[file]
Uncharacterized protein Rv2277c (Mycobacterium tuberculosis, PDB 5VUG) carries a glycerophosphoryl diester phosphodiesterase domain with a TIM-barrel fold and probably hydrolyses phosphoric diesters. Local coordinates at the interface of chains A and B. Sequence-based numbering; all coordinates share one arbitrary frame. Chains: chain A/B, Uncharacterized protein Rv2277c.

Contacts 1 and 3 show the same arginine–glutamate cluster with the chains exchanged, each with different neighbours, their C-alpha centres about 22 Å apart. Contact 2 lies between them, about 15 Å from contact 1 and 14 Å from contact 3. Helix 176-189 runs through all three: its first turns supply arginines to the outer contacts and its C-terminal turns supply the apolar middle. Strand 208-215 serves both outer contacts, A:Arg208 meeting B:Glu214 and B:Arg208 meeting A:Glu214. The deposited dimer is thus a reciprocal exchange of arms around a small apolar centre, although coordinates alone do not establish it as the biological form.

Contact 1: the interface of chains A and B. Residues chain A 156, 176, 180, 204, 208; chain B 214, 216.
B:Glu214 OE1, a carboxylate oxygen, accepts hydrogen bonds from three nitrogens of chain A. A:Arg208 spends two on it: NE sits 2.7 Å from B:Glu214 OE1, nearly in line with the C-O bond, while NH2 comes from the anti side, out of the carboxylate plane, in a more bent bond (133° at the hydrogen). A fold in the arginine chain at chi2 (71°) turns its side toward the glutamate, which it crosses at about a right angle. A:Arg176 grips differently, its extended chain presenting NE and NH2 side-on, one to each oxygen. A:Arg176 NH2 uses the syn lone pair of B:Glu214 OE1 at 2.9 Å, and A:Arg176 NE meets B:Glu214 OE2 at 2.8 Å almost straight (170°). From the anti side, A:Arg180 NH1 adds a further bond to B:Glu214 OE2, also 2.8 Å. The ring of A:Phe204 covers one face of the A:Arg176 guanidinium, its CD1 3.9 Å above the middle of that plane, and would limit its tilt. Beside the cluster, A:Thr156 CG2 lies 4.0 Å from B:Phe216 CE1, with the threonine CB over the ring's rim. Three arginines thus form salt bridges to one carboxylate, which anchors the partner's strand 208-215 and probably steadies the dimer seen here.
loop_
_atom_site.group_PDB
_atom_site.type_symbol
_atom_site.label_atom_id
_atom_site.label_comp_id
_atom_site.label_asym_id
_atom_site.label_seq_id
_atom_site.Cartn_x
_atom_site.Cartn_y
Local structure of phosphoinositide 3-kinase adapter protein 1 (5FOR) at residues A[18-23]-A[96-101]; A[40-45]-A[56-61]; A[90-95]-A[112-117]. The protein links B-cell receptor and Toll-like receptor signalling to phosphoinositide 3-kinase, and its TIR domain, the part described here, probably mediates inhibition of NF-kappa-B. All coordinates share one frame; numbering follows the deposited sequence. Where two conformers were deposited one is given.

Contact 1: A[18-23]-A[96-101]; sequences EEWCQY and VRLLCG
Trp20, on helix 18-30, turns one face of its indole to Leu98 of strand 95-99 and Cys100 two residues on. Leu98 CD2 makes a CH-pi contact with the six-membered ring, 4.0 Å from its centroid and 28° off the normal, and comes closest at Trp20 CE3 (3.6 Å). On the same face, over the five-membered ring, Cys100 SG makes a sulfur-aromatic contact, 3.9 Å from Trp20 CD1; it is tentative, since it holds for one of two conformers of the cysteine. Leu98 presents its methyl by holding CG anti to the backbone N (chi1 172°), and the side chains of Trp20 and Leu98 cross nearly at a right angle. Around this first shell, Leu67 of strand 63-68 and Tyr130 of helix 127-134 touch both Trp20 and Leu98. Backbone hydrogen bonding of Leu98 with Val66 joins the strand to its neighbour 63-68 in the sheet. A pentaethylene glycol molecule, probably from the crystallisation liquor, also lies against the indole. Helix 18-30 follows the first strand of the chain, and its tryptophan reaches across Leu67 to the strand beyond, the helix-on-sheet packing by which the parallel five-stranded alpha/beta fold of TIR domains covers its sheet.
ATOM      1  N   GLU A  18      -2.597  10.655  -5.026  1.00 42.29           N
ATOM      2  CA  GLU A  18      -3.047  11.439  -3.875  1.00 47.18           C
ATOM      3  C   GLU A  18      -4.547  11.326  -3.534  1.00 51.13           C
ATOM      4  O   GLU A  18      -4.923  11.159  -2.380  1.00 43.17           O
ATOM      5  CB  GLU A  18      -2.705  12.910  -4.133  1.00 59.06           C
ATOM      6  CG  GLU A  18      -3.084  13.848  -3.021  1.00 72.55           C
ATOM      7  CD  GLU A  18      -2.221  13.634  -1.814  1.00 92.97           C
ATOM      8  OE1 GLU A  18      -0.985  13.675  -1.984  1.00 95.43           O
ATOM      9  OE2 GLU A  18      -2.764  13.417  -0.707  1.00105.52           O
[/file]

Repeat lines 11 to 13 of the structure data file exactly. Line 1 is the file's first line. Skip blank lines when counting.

_atom_site.label_seq_id
_atom_site.Cartn_x
_atom_site.Cartn_y